Noah Smith at Quartz makes that the following points
* there has been 700 years where the gun has dominated the battlefield
* infrantrymen displaced the archer
* archers required people with more training
The analysis is a massive simplification of the history of warfare:
There were a lot of tradeoffs between deploying armies with muskets, long bows or crossbows.
It was also not just the open battlefield, but cannons that were needed to break the geopolitical structure around defensive castles.
From 300AD to about 1400, it was the dominance of heavy cavalry. Cavalry reduced the effectiveness of massed infrantry armies. Mongols, Turk and Arab pushed back or absorbed the classical empires of Rome and China.
The last 80 years has seen the importance of mechanized infrantry. Where soldiers in cars, tanks, armored personnel carriers and helicopters.
Also, for the last 70 years the US and many major powers have had professional (volunteer or draft) standing armies. Army, navy and airforce need a lot more training to be truly effective. Also, combat experience for the military forces is important to be truly effective and have real readiness.
It takes a long time to develop the capabilities to operate aircraft carriers. It is not just skill at the individual level.
Check out DIY drones or my article about it and 3D Robotics. Drone software is getting very easy.
Now you can start having a useful personal robotic airforce for $500-1000.
The price is going down and the capabilities are going up.
DARPA made a chip that integrates the accelerometer and bunch of other nav electonics.
The autonav package will fall from $150-200 down to $1-10.
I believe the transition to add significant levels of autopiloting will be pretty fast over the next 5 years. I see the price dropping to about $50 within 5 years from about $150 now to add in the autopiloting device with its software.
By about 2018, there will be in the range of one million remote controlled vehicles sold or converted to drones each year. These ‘toys’ are mostly made in China. I do not see a meaningful global restriction.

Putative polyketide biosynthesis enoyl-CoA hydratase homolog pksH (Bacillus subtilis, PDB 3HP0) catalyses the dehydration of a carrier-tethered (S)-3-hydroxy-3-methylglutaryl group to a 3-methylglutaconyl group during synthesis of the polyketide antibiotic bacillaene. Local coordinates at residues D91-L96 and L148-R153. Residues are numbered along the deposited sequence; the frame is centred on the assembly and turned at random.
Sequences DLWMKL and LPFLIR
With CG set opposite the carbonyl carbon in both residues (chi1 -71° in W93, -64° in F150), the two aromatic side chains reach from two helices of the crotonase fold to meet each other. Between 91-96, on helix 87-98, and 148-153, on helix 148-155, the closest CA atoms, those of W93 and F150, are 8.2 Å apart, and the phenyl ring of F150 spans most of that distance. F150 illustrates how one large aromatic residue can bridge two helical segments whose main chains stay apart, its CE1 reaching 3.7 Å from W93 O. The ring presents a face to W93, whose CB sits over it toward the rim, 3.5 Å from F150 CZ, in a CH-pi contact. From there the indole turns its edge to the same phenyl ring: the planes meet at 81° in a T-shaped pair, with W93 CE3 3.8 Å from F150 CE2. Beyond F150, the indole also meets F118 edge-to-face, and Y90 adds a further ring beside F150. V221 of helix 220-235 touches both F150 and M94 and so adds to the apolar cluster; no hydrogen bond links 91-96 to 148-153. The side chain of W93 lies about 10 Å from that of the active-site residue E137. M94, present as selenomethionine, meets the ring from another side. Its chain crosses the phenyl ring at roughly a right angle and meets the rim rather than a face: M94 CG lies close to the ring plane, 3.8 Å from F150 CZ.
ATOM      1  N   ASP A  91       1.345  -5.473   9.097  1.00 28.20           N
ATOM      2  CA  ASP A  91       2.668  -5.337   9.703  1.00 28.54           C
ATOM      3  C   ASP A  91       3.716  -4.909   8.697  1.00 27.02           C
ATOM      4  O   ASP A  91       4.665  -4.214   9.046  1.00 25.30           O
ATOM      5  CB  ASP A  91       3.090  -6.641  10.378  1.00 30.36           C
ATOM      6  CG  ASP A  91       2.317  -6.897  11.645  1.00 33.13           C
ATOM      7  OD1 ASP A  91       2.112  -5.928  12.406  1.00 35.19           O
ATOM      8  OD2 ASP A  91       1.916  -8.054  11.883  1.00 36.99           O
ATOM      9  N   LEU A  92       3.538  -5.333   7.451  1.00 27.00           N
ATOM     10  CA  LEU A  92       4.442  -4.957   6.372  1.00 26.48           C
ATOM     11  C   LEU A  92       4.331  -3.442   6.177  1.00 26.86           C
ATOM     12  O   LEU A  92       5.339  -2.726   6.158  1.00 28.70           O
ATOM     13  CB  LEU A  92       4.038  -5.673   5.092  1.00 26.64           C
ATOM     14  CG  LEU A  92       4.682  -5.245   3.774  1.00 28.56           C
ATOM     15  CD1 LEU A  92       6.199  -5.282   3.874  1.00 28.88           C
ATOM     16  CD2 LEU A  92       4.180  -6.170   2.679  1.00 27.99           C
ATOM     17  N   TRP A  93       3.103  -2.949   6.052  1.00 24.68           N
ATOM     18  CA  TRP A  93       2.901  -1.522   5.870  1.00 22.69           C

However, this will not change the fact that nations and militaries will be able to have tens of millions of stronger drone weapons.
Also, there will be the introduction of lasers and railguns. Battlefield lasers will be be able to destroy and endless number of cheap drones. Also, the use of EMP pulses and EMP weapons would require drones to have radiation hardening that will drive up the lower end cost.
People will have more investment in robotic cars than they will in drones.
If people adopt robotic cars and use them all the time for commerce then there will be more adoption and use of robotic cars. This would enable large improvized remote control explosive devices.
Flying drones could become the means for wide adoption of devices that would act like flying cars and being to transport people and cargo.
Transformer aimed to develop and demonstrate a prototype system that would provide flexible, terrain-independent transportation for logistics, personnel transport and tactical support missions for small ground units. In 2013, DARPA selected the Aerial Reconfigurable Embedded System (ARES) design concept to move forward.
These cargo drones are instead of flying Hummers (armored flying cars). They are cheaper and can still carry and move soldiers but can also move all kinds of other supplies. Plus they could also drop 3000 pound bombs or other ordinance.
* training still matters
* strategy and organization matters
If you analyze situations where “rebels” defeat the Soviets (Afghanistan) or the Americans got pushed back (Vietnam), there was economic and military aid to the opposition. The method of fighting for the Soviets and Americans were restricted by geopolitics.
So I disagree with Noah Smith on his military analysis (historical, present and future) and therefore his social analysis and conclusions.
Brian Wang is a Futurist Thought Leader and a popular Science blogger with 1 million readers per month. His blog Nextbigfuture.com is ranked #1 Science News Blog. It covers many disruptive technology and trends including Space, Robotics, Artificial Intelligence, Medicine, Anti-aging Biotechnology, and Nanotechnology.
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